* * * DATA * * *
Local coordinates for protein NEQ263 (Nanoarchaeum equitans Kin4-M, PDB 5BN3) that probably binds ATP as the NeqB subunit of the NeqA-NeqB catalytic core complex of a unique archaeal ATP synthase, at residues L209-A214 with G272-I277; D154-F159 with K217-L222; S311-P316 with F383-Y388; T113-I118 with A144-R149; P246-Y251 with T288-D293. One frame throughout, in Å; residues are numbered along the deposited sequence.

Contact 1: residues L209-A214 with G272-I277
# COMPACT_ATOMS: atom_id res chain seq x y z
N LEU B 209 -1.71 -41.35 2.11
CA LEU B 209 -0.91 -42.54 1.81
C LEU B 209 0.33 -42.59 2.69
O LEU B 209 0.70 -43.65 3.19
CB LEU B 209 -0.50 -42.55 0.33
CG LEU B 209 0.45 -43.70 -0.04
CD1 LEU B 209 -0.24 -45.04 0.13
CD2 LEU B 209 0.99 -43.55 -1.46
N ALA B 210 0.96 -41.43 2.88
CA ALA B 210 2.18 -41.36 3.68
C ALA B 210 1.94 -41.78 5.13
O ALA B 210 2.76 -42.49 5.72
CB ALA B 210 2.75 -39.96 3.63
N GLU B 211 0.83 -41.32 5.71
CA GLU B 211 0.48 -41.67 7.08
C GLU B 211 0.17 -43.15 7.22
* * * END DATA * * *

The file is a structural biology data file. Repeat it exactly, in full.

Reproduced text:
Local coordinates for protein NEQ263 (Nanoarchaeum equitans Kin4-M, PDB 5BN3) that probably binds ATP as the NeqB subunit of the NeqA-NeqB catalytic core complex of a unique archaeal ATP synthase, at residues L209-A214 with G272-I277; D154-F159 with K217-L222; S311-P316 with F383-Y388; T113-I118 with A144-R149; P246-Y251 with T288-D293. One frame throughout, in Å; residues are numbered along the deposited sequence.

Contact 1: residues L209-A214 with G272-I277
# COMPACT_ATOMS: atom_id res chain seq x y z
N LEU B 209 -1.71 -41.35 2.11
CA LEU B 209 -0.91 -42.54 1.81
C LEU B 209 0.33 -42.59 2.69
O LEU B 209 0.70 -43.65 3.19
CB LEU B 209 -0.50 -42.55 0.33
CG LEU B 209 0.45 -43.70 -0.04
CD1 LEU B 209 -0.24 -45.04 0.13
CD2 LEU B 209 0.99 -43.55 -1.46
N ALA B 210 0.96 -41.43 2.88
CA ALA B 210 2.18 -41.36 3.68
C ALA B 210 1.94 -41.78 5.13
O ALA B 210 2.76 -42.49 5.72
CB ALA B 210 2.75 -39.96 3.63
N GLU B 211 0.83 -41.32 5.71
CA GLU B 211 0.48 -41.67 7.08
C GLU B 211 0.17 -43.15 7.22